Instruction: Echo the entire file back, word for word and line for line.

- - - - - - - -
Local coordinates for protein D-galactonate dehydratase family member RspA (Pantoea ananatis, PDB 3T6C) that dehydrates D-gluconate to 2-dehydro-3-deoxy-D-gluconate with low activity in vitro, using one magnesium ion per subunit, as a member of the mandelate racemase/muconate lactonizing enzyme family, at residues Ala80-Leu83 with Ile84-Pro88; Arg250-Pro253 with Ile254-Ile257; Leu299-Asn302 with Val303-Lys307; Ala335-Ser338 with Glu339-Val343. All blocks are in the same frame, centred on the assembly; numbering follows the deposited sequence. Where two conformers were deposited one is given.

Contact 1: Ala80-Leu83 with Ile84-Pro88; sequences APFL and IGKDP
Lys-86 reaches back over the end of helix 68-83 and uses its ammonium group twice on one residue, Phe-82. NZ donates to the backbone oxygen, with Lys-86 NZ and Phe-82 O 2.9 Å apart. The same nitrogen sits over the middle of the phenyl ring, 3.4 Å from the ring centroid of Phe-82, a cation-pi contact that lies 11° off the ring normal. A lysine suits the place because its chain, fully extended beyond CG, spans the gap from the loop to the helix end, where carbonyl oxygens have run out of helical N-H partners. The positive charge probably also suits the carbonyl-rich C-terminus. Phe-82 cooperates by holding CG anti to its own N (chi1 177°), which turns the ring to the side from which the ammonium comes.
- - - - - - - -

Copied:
Local coordinates for protein D-galactonate dehydratase family member RspA (Pantoea ananatis, PDB 3T6C) that dehydrates D-gluconate to 2-dehydro-3-deoxy-D-gluconate with low activity in vitro, using one magnesium ion per subunit, as a member of the mandelate racemase/muconate lactonizing enzyme family, at residues Ala80-Leu83 with Ile84-Pro88; Arg250-Pro253 with Ile254-Ile257; Leu299-Asn302 with Val303-Lys307; Ala335-Ser338 with Glu339-Val343. All blocks are in the same frame, centred on the assembly; numbering follows the deposited sequence. Where two conformers were deposited one is given.

Contact 1: Ala80-Leu83 with Ile84-Pro88; sequences APFL and IGKDP
Lys-86 reaches back over the end of helix 68-83 and uses its ammonium group twice on one residue, Phe-82. NZ donates to the backbone oxygen, with Lys-86 NZ and Phe-82 O 2.9 Å apart. The same nitrogen sits over the middle of the phenyl ring, 3.4 Å from the ring centroid of Phe-82, a cation-pi contact that lies 11° off the ring normal. A lysine suits the place because its chain, fully extended beyond CG, spans the gap from the loop to the helix end, where carbonyl oxygens have run out of helical N-H partners. The positive charge probably also suits the carbonyl-rich C-terminus. Phe-82 cooperates by holding CG anti to its own N (chi1 177°), which turns the ring to the side from which the ammonium comes.